My hunch was right, though, and I was into a darn fine ’bow in short order. After an inordinate number of lightning fast runs and a few jumps, it came to net. I was glad I had a 3X tippet on because 5X or 6X wouldn’t have cut it with these fish. It was the best fish yet.
   Over the course of the day, we switched up flies now and then. The changes were mostly to the droppers, and I realized how key the tiny droppers and the rubberleg nymphs were when I saw how many such patterns Visintainer kept in his boxes. We were having good success with the go-to stonefly nymph rig, but curiosity got the better of me and I mentioned I hadn’t seen a rising fish all day.
   Visintainer quickly explained that most of the time, fishing this river was a double-nymph game, although streamers had their uses, too. Pat Way, one of the owners of Northwest Outfitters in nearby Coeur d’Alene, flat out stated that he thought he could count on his fingers the number of fish he had caught on dries, adding that it wasn’t for lack of trying. Way backed up Visintainer’s opinion to a tee but added that swinging a soft hackle just under the surface can also work. Flies on top, though, will disappoint you more often than not.
   Neither angler had a solid explanation, though they offered a couple of good theories. They thought that birds of prey increased the risks for any fish close to the surface as did gin-clear water. While Joe Roope of Castaway Fly Fishing Shop said the Spokane had a great number of caddisflies, so you might conclude the fish could get all they wanted under the surface, Way suggested that the lack of reliable dry-fly angling might be the reason for the low fishing pressure on the river. That might be a good trade-off, given the plentiful dry-fly possibilities nearby in Idaho.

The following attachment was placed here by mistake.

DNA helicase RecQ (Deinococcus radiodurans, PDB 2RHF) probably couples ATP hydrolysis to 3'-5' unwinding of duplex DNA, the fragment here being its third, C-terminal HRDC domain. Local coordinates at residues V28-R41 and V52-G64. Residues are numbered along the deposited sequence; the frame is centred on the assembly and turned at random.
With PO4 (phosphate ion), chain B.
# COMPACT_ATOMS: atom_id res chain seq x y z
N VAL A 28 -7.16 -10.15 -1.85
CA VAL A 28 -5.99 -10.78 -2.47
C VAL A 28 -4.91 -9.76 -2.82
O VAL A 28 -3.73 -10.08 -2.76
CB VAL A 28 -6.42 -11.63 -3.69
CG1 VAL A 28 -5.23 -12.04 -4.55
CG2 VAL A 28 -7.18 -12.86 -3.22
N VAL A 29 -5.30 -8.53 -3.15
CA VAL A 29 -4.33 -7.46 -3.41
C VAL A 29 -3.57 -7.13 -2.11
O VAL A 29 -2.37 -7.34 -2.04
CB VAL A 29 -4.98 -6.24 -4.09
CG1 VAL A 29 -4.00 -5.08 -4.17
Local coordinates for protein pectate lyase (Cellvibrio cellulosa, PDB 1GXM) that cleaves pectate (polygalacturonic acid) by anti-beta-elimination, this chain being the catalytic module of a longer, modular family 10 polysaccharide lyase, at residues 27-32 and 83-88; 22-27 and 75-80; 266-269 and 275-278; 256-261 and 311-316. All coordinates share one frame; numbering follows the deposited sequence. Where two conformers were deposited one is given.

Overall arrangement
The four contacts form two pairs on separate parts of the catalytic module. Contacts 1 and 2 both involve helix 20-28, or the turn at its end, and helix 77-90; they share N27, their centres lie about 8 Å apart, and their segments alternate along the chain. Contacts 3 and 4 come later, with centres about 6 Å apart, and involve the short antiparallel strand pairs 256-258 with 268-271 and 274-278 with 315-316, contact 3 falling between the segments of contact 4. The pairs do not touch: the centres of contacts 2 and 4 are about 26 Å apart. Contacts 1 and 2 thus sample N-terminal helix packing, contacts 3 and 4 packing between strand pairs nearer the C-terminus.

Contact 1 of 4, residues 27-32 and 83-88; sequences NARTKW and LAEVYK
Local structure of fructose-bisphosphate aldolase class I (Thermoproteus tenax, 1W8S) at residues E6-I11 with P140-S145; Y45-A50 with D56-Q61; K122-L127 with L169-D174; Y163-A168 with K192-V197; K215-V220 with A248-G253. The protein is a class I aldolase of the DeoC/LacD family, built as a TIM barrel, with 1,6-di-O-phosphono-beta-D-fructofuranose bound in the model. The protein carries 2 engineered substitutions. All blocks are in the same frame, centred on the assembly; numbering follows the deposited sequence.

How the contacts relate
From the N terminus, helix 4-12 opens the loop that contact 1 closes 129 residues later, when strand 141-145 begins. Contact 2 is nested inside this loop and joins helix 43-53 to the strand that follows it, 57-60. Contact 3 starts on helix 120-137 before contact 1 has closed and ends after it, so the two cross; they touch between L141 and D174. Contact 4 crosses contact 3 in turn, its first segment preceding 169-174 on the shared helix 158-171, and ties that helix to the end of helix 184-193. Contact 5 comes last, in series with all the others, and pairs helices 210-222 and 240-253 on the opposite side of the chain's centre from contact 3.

Late in the afternoon, the action tapered off somewhat. I noticed a sign on the bank warning of the hazards of consuming the river’s fish, and it seemed a bit odd given how clear the water was. It was yet another contradiction. Wild trout in the middle of a city, loads of caddisflies yet limited surface action. Things just weren’t always as they appeared. It reminded that a friendly, experienced guide is worth every penny when fishing new waters. About an hour before sunset, subsurface action picked up again, giving us a perfect ending to the trip.


Prime Time on the Spokane
While you can fish the Spokane most of the year, the river is closed annually from mid-March until the beginning of June to protect the spawning native redbands.